Duterte’s reconciliation offer
With a commanding lead of more than six million votes — more than the winning margins of outgoing President Benigno Aquino III and ousted president Joseph Estrada — Davao City Mayor Rodrigo Duterte can afford to extend a hand of reconciliation to his rivals whom he had left eating the dust long before Monday’s elections.
The surveys, which in the latest showed him bearing a 10- to 12-point advantage over erstwhile survey leader Sen. Grace Poe, long bore indications of a landslide Duterte victory, though their results had been used by his followers as evidence should, as they claimed, there be an insidious administration plan to rig the elections and proclaim Liberal Party (LP) standard-bearer Mar Roxas as victor.
Nearly halfway through Monday evening, Poe already conceded defeat, though she could well afford to do so since she still has three years to serve as senator, unlike another outgoing official, Vice President Jejomar Binay.
Roxas followed suit and also conceded, which should be expected in an election that, while generally peaceful, had been spoiled by vicious insults, putdowns and accusations of irregularities between the Duterte camp and its rivals as well as broadcast media.
With his hand of reconciliation offered to rivals, the mayor should also be generous enough to appeal to his followers to not only cut down on the bile but also to be magnanimous in victory.
Hours after the results showed Duterte piling on the votes, not a few supporters were spotted on social media insulting rival candidates and even Sen. Antonio Trillanes IV, whose last-minute expose failed to dent Duterte’s edge leading to the May 9 elections.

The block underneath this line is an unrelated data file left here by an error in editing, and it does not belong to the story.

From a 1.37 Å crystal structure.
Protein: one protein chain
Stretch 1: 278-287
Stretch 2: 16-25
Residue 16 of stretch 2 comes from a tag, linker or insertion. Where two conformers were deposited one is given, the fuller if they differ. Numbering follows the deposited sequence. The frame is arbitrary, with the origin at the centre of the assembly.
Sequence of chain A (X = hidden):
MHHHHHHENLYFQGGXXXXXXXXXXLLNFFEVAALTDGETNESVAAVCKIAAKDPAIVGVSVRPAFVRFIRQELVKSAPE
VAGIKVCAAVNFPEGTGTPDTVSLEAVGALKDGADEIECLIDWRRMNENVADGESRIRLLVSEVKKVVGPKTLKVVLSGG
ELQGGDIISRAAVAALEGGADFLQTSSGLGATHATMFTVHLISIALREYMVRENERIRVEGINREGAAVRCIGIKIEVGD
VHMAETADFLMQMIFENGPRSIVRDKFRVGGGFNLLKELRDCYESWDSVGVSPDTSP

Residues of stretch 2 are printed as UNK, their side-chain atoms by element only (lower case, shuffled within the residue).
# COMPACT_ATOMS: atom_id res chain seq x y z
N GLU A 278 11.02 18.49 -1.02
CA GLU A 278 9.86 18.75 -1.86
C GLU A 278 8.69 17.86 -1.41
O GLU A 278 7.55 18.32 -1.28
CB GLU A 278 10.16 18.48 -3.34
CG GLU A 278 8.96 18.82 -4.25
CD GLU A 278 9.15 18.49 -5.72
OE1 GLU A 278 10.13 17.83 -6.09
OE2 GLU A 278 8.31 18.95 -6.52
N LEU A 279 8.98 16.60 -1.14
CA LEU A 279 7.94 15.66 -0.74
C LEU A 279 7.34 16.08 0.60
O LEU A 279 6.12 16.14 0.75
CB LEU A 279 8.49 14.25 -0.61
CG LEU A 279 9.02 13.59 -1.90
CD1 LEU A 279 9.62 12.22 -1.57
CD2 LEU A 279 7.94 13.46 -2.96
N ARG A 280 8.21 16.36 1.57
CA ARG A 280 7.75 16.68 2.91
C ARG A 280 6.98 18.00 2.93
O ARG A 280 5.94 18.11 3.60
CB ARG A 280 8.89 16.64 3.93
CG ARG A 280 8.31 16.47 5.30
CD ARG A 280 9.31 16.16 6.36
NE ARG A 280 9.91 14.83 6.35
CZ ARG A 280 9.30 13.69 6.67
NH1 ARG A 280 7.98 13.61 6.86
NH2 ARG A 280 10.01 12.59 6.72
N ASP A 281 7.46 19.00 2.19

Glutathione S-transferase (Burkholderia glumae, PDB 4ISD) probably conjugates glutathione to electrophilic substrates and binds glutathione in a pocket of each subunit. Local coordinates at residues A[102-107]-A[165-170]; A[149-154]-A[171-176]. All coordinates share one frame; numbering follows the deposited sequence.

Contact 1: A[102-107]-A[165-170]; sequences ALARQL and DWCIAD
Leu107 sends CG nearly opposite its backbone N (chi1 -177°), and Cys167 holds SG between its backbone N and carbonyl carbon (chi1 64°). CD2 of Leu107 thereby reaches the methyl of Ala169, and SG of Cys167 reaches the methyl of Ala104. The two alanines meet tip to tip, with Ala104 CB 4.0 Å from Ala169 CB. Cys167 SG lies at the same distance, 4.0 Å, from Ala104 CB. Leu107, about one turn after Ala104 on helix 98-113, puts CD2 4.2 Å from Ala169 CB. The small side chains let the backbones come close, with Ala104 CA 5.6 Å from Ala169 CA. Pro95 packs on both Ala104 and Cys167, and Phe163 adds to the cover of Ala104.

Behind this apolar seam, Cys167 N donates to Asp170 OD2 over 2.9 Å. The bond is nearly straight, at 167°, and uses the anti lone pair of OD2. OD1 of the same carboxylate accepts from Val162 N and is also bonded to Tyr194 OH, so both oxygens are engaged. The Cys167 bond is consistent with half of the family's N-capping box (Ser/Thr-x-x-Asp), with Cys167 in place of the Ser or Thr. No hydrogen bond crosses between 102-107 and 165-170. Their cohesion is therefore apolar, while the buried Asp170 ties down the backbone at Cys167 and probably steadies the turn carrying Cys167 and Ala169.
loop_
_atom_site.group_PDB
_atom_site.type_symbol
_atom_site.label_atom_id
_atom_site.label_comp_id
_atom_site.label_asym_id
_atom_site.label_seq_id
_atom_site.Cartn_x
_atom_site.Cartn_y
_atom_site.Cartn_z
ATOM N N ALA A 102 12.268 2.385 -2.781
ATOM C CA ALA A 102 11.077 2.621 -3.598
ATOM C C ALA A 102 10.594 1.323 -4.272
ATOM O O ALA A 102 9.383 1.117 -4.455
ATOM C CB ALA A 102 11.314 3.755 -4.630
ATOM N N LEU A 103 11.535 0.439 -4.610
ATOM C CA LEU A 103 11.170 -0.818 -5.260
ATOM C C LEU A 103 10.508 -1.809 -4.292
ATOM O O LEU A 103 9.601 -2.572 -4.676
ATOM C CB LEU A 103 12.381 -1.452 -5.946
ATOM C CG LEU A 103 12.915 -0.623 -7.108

Duterte’s offer of reconciliation may not extend over to the senator whose accusations of corruption against the eventual president elect won’t sit well with him nor his followers, but to anyone else who ran against him and lost, and to a larger extent the people who didn’t vote for him but are still part of the voting public. It should be a clarion call for unity.
The mayor’s outspoken, typically outrageous statements may have been lapped up by supporters and those who believed in him enough to lead the country, but these only alarmed those who think that his strongman, alpha male leadership style may lead to a dictatorship.
How far and how genuine is Duterte’s offer of reconciliation go in relation with other sectors who are not only alarmed but have remained skeptical of his lack of elaboration on his specific programs?
Having secured not only a clear but overwhelming mandate from the people, the mayor and eventual incoming president should not see this as blanket authority but as incentive not only to reach out to those reluctant and suspicious of his administration but also to hold himself accountable to the Filipinos.
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